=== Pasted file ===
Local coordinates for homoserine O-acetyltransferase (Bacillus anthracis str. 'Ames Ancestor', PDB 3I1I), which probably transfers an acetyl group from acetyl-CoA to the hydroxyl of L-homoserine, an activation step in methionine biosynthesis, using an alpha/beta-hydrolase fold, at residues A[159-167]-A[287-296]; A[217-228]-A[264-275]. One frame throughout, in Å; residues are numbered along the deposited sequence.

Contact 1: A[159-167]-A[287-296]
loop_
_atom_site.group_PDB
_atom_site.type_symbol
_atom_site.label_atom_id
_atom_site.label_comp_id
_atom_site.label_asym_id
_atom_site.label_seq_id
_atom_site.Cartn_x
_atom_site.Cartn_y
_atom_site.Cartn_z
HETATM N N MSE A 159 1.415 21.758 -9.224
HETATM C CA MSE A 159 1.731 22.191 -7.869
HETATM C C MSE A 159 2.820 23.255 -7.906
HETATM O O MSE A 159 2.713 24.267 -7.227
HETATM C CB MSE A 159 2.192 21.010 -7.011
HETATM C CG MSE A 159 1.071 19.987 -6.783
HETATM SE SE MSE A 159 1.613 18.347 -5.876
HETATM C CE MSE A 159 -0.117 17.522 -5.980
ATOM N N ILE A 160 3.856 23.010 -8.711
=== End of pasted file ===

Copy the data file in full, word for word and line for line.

Local coordinates for homoserine O-acetyltransferase (Bacillus anthracis str. 'Ames Ancestor', PDB 3I1I), which probably transfers an acetyl group from acetyl-CoA to the hydroxyl of L-homoserine, an activation step in methionine biosynthesis, using an alpha/beta-hydrolase fold, at residues A[159-167]-A[287-296]; A[217-228]-A[264-275]. One frame throughout, in Å; residues are numbered along the deposited sequence.

Contact 1: A[159-167]-A[287-296]
loop_
_atom_site.group_PDB
_atom_site.type_symbol
_atom_site.label_atom_id
_atom_site.label_comp_id
_atom_site.label_asym_id
_atom_site.label_seq_id
_atom_site.Cartn_x
_atom_site.Cartn_y
_atom_site.Cartn_z
HETATM N N MSE A 159 1.415 21.758 -9.224
HETATM C CA MSE A 159 1.731 22.191 -7.869
HETATM C C MSE A 159 2.820 23.255 -7.906
HETATM O O MSE A 159 2.713 24.267 -7.227
HETATM C CB MSE A 159 2.192 21.010 -7.011
HETATM C CG MSE A 159 1.071 19.987 -6.783
HETATM SE SE MSE A 159 1.613 18.347 -5.876
HETATM C CE MSE A 159 -0.117 17.522 -5.980
ATOM N N ILE A 160 3.856 23.010 -8.711